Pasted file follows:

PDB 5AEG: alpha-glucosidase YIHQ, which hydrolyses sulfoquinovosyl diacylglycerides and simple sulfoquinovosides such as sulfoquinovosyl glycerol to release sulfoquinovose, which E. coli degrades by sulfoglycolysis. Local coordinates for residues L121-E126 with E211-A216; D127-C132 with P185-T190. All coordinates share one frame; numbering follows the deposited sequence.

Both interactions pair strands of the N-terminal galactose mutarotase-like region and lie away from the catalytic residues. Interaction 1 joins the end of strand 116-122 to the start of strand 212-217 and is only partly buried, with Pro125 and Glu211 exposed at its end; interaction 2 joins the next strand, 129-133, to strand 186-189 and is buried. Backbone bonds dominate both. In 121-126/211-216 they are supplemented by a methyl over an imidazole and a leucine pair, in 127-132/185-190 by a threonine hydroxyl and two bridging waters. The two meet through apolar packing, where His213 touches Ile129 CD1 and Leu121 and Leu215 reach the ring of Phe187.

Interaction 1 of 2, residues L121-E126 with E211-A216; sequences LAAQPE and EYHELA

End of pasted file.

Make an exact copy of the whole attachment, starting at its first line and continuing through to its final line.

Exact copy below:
PDB 5AEG: alpha-glucosidase YIHQ, which hydrolyses sulfoquinovosyl diacylglycerides and simple sulfoquinovosides such as sulfoquinovosyl glycerol to release sulfoquinovose, which E. coli degrades by sulfoglycolysis. Local coordinates for residues L121-E126 with E211-A216; D127-C132 with P185-T190. All coordinates share one frame; numbering follows the deposited sequence.

Both interactions pair strands of the N-terminal galactose mutarotase-like region and lie away from the catalytic residues. Interaction 1 joins the end of strand 116-122 to the start of strand 212-217 and is only partly buried, with Pro125 and Glu211 exposed at its end; interaction 2 joins the next strand, 129-133, to strand 186-189 and is buried. Backbone bonds dominate both. In 121-126/211-216 they are supplemented by a methyl over an imidazole and a leucine pair, in 127-132/185-190 by a threonine hydroxyl and two bridging waters. The two meet through apolar packing, where His213 touches Ile129 CD1 and Leu121 and Leu215 reach the ring of Phe187.

Interaction 1 of 2, residues L121-E126 with E211-A216; sequences LAAQPE and EYHELA